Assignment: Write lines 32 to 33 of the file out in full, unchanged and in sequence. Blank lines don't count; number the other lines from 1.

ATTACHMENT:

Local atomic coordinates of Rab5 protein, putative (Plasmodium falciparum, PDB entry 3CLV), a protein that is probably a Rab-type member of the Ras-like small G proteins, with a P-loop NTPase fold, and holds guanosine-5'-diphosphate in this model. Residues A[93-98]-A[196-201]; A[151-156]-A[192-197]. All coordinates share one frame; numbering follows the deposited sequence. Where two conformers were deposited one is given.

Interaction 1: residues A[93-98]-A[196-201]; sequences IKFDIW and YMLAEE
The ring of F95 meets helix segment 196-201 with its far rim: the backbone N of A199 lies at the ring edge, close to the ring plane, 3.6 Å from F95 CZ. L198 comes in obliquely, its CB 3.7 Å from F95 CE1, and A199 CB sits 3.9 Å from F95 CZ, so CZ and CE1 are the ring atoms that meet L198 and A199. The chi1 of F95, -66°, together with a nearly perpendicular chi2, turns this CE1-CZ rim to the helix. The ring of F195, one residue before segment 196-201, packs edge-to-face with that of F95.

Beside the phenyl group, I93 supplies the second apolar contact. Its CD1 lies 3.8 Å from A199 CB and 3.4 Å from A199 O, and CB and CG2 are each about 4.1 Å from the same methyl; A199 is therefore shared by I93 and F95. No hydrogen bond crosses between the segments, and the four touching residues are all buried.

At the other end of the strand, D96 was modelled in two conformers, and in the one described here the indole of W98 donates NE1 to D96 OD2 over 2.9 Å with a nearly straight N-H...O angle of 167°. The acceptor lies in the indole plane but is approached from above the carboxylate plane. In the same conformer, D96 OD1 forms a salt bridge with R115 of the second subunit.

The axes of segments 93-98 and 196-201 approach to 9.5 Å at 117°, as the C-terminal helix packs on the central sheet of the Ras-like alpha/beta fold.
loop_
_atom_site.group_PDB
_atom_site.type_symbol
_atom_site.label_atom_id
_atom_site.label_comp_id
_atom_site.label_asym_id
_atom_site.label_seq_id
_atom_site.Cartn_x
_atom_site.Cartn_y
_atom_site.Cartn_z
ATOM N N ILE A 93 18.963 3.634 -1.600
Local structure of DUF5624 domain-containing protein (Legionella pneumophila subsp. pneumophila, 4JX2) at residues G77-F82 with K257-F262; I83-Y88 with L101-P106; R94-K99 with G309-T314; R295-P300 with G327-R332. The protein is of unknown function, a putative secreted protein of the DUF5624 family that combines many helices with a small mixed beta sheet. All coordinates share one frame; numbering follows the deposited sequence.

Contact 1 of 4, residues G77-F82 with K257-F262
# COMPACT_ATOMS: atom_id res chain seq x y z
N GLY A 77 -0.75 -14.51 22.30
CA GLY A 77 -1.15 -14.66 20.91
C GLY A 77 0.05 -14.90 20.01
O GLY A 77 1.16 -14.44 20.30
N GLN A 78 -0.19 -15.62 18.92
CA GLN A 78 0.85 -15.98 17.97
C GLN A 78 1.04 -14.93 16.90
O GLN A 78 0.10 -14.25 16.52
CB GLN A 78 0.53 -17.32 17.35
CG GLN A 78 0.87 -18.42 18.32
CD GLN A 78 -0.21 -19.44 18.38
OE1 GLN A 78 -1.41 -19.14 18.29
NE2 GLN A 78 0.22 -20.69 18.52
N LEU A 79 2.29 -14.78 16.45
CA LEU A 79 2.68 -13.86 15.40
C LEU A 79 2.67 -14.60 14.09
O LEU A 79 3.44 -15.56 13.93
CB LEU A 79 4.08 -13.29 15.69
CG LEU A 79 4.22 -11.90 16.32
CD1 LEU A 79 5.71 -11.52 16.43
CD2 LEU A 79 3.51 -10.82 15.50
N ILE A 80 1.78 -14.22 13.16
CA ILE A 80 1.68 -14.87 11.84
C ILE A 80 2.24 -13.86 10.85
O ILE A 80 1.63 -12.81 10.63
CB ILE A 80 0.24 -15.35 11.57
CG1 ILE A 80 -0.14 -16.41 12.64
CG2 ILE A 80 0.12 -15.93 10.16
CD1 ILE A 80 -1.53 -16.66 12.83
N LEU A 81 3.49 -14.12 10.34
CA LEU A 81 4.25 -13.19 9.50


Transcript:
OE1 GLN A 78 -1.41 -19.14 18.29
NE2 GLN A 78 0.22 -20.69 18.52